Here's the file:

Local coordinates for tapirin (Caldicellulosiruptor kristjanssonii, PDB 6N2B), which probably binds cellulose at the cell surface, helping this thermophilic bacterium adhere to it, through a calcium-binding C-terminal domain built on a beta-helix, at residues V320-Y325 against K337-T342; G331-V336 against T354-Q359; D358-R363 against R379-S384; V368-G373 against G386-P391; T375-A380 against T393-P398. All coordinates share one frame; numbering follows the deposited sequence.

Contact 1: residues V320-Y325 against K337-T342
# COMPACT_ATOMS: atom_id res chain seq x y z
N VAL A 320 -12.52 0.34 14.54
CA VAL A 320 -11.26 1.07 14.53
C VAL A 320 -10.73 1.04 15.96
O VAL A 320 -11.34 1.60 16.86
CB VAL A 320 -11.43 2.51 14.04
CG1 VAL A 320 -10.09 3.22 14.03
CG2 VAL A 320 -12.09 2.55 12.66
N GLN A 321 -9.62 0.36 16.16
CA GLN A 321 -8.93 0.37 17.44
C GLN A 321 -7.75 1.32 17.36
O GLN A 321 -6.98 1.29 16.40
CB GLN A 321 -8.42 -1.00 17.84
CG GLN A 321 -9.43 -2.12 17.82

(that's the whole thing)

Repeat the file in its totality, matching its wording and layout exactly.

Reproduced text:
Local coordinates for tapirin (Caldicellulosiruptor kristjanssonii, PDB 6N2B), which probably binds cellulose at the cell surface, helping this thermophilic bacterium adhere to it, through a calcium-binding C-terminal domain built on a beta-helix, at residues V320-Y325 against K337-T342; G331-V336 against T354-Q359; D358-R363 against R379-S384; V368-G373 against G386-P391; T375-A380 against T393-P398. All coordinates share one frame; numbering follows the deposited sequence.

Contact 1: residues V320-Y325 against K337-T342
# COMPACT_ATOMS: atom_id res chain seq x y z
N VAL A 320 -12.52 0.34 14.54
CA VAL A 320 -11.26 1.07 14.53
C VAL A 320 -10.73 1.04 15.96
O VAL A 320 -11.34 1.60 16.86
CB VAL A 320 -11.43 2.51 14.04
CG1 VAL A 320 -10.09 3.22 14.03
CG2 VAL A 320 -12.09 2.55 12.66
N GLN A 321 -9.62 0.36 16.16
CA GLN A 321 -8.93 0.37 17.44
C GLN A 321 -7.75 1.32 17.36
O GLN A 321 -6.98 1.29 16.40
CB GLN A 321 -8.42 -1.00 17.84
CG GLN A 321 -9.43 -2.12 17.82